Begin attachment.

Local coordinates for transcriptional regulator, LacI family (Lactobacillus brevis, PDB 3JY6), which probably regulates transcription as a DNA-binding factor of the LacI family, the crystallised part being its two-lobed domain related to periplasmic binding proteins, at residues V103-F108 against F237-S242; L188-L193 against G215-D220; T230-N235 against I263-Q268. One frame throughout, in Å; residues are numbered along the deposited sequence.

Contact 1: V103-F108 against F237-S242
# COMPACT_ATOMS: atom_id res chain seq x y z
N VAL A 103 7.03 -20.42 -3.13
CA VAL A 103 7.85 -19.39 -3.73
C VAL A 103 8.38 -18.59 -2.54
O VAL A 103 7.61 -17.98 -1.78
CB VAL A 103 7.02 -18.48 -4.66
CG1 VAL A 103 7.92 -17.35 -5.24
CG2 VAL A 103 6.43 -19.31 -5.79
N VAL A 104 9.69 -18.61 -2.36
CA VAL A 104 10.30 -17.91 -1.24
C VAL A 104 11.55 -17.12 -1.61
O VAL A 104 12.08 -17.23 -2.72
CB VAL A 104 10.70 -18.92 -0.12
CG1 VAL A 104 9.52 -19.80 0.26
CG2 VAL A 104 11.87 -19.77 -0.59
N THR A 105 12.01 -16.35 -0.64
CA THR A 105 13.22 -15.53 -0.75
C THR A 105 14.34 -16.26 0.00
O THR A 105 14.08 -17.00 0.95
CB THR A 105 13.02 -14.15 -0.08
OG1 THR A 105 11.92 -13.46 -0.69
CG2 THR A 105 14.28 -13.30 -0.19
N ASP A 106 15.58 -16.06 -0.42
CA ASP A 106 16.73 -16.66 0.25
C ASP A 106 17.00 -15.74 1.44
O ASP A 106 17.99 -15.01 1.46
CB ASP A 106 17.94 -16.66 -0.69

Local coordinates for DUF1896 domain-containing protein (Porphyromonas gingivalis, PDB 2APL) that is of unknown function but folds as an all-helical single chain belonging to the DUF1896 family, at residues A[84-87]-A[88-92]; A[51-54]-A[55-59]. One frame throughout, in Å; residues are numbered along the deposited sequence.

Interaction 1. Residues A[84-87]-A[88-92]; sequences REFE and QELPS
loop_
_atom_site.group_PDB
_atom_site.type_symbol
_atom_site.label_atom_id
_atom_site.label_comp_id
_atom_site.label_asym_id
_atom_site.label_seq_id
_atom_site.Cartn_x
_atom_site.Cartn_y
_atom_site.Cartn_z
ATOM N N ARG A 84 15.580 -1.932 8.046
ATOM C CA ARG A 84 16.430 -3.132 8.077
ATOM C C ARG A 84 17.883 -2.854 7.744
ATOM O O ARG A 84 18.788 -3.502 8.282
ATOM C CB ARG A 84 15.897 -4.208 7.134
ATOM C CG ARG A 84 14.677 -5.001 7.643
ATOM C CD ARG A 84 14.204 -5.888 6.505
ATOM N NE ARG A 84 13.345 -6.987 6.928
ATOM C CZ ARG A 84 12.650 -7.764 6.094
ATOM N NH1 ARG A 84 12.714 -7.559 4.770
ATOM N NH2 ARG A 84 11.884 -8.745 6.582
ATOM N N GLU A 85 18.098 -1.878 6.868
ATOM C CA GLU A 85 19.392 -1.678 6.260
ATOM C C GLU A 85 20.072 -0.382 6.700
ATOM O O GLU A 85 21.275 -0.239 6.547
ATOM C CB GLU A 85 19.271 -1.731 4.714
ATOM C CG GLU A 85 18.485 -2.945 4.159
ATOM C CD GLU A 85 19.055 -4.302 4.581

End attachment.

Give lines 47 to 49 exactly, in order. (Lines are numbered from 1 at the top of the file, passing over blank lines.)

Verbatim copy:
ATOM C CG ARG A 84 14.677 -5.001 7.643
ATOM C CD ARG A 84 14.204 -5.888 6.505
ATOM N NE ARG A 84 13.345 -6.987 6.928